Texarkana—Though you may not know the term Ragtime, chances are you’ve heard The Entertainer, a tune with roots right here the Lone Star State. The Entertainer is one of 44 original ragtime pieces penned by Scott Joplin, a composer born in Texarkana in 1868.
Howard Gustafson III is piano technician and owner of the Ragland Piano Company in downtown Texarkana. He understands and appreciates the legacy Joplin left behind. “Scott Joplin gave us an entire genre of music that it crosses racial barriers, age barriers, time barriers. It’s wide appeal. So, certainly being a part of his formative years, Texarkana can lay claim to bringing the world that style of music,” said Howard.
It’s fitting to find Howard in this old piano store doing things with pianos Joplin would never believe. What’s crazy about Howard’s piano pursuit is that there’s no strings attached. “It’s kind of interesting. What we do here is kind of two extremes. A hundred year old technology, cutting edge technology, very little in the middle,” he explained. 90% of Howard’s business at the Ragland Piano store doesn’t involve tuning or tightening strings, but rather replacing them all together. “Here’s an example of a high end digital mechanism that we’ll incorporate in some of our custom built… This will actually be put inside a piano shell, whether an upright or a grand piano,” he said.
“We went through this phase where we’re like, we have all these pianos nobody wants. Let’s make other stuff out of them, and that has transitioned into, hey, we can still make them musical instruments. So, now let’s repurpose them as digitals,” Howard explained. Hitting the right note doesn’t take precise measurements with ears anymore, which is a good thing for Howard. “I tell people, as you see me shuffling around right here, I can’t really sit still long enough to tune a piano. I have to be taking something apart or putting something together,” he admitted.
This is somewhat new to this piano technician that got his start with his father back in 1985. “There’s always been piano players in the family, instrument players in the family. My father is probably most responsible for me being a piano technician today because we took the family piano apart. He had an interest in how pianos worked and so I helped him do that. We vacuumed it out and kind of peeked inside of it, found some old coins underneath the keys,” said Howard. “Between what I learned with him in the shop behind the house for a dollar an hour, I kid you not, and then working at that music store, it kind of built the foundation to move to Texarkana and then open a piano store.” Howard honed his ability to repair pianos because for him, it wasn’t too tough. “One real benefit of working on pianos is if you know how to fix one note, you can fix the other 87,” he said.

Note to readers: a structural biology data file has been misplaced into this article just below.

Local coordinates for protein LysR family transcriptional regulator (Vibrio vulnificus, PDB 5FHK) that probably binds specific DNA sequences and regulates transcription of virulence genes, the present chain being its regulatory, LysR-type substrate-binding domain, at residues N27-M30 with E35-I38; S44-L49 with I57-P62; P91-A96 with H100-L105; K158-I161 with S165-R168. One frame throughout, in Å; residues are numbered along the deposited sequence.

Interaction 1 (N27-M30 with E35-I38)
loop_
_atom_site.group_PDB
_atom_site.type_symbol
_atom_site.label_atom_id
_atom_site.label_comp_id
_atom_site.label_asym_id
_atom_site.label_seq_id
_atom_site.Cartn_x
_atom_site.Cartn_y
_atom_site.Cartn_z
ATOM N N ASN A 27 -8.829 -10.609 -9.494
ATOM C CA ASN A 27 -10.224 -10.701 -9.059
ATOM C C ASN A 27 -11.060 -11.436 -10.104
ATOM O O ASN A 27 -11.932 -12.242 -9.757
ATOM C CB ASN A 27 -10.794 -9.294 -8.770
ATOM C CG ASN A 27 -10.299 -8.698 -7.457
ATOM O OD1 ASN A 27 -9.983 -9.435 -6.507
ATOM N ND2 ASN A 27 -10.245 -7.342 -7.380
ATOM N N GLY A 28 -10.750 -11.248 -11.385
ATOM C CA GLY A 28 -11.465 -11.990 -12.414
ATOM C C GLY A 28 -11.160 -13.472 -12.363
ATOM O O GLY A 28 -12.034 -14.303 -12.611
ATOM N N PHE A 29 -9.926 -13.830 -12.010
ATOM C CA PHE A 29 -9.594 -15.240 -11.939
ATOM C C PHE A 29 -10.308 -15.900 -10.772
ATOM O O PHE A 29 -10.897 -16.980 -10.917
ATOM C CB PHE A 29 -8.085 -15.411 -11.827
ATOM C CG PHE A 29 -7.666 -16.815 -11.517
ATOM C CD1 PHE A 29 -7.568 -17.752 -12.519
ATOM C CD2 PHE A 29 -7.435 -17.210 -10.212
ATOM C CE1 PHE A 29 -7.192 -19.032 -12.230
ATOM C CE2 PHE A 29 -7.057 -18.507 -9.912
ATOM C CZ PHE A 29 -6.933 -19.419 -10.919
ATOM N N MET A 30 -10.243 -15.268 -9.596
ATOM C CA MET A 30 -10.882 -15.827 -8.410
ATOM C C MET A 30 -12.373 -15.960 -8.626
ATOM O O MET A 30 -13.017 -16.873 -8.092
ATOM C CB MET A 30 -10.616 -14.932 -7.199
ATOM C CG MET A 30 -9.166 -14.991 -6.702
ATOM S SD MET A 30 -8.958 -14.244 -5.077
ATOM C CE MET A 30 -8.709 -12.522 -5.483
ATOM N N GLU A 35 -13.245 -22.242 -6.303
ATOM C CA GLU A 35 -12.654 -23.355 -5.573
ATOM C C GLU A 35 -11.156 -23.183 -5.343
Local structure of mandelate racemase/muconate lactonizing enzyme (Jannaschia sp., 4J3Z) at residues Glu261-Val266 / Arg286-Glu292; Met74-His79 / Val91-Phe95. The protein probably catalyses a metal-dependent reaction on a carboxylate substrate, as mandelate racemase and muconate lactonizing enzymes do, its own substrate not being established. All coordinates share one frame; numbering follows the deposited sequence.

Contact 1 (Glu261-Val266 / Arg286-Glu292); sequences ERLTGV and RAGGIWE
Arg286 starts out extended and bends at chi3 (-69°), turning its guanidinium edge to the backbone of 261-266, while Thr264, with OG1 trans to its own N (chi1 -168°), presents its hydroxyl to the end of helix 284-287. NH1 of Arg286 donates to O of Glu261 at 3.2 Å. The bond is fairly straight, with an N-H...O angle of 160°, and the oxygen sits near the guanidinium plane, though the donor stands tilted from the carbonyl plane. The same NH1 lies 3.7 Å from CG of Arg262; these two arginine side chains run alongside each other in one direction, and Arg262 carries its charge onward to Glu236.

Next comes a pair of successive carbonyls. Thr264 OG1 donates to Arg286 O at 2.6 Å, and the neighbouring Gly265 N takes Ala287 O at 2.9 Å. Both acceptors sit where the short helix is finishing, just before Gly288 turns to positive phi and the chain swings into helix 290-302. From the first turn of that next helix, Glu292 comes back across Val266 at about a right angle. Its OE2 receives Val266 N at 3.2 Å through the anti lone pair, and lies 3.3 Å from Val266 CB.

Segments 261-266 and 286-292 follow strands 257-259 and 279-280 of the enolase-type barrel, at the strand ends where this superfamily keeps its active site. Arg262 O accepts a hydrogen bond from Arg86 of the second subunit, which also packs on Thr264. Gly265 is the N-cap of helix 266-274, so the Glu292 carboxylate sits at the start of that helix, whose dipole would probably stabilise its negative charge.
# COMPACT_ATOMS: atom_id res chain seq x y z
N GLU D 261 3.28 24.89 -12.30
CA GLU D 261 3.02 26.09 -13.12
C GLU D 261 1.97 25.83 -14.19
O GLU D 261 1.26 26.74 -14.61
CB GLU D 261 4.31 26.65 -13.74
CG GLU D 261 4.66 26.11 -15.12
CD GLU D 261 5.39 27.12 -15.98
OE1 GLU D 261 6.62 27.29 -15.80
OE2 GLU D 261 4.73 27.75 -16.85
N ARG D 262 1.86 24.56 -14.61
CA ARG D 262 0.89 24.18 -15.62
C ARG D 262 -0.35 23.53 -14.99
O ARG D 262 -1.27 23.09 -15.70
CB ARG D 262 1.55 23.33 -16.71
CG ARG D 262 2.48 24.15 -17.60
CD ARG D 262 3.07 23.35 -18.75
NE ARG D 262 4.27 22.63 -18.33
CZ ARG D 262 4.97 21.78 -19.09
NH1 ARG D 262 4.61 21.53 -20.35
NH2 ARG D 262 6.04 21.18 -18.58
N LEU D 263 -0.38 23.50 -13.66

Playing the instrument was a whole other ballgame. His parents weren’t sure it was the right path for Howard so he started teaching himself and you’ll never guess the first piece he picked up. “First song I ever learned was by Scott Joplin,” said Howard. “As a 14-year-old kid wanting to learn piano lessons to convince his parents, I picked up a book of the collected works of Scott Joplin, picked out a song and played it. That’s in Memphis, Tennessee, 300 miles away. I had no idea what Texarkana was.”
“Over the summer, I learned how to play the first part of Scott Joplin’s Entertainer….” he said. “I had enough musical knowledge that I would count up the staff and say, okay, that’s an A and I put my finger on the A. I’d count and find the next note and I would learn what chord that was and then I’d just progress through the first movement or two of The Entertainer. That persuaded my parents to let me take piano lessons and get some degree of education, which of course has benefits me today.”
The legacy that Joplin left behind and Howard’s love for music, push him to keep his hankering for harmony and plead to parents to never let their children refrain themselves from learning a refrain. “That’s where part of the music business has gone is parents don’t give them that little nudge and say, yeah, you’re going to take a year of piano lessons. We’re all like letting little Johnny and little Susie pick out what they want to do. Oh, we don’t want to crowd them any,” claimed Howard. “People need to encourage their children to take a step that’s uncomfortable and they’re going to expand their boundaries and music is part of that.”
This piano man practices what he preaches by passing along his passion to his three boys. “They are actually in college. Did not cost dad one penny. Thank you boys,” he continued, “…When I would drop them off at their mom’s house and I’d be getting their instruments out of the car, I would hand one of them an instrument. I’d say, ‘What is this?’ The proper answer was not my trombone or my saxophone. The proper answer was my ticket to college and it worked… Music has some real benefits and piano was the foundation for that for them.”
Howard keeps plugging away on the pianos with the knowledge that history and technology are behind him. “Anytime a family comes in and they’re buying a child a starter instrument, I think somebody showed Scott Joplin his first piano. What if that had never happened? Arguably would we have jazz because that’s kind of a derivative from ragtime,” he said. “I’m very conscious of what I’m part of…It’s an honor to be part of that progression in that person’s life and their musical journey.”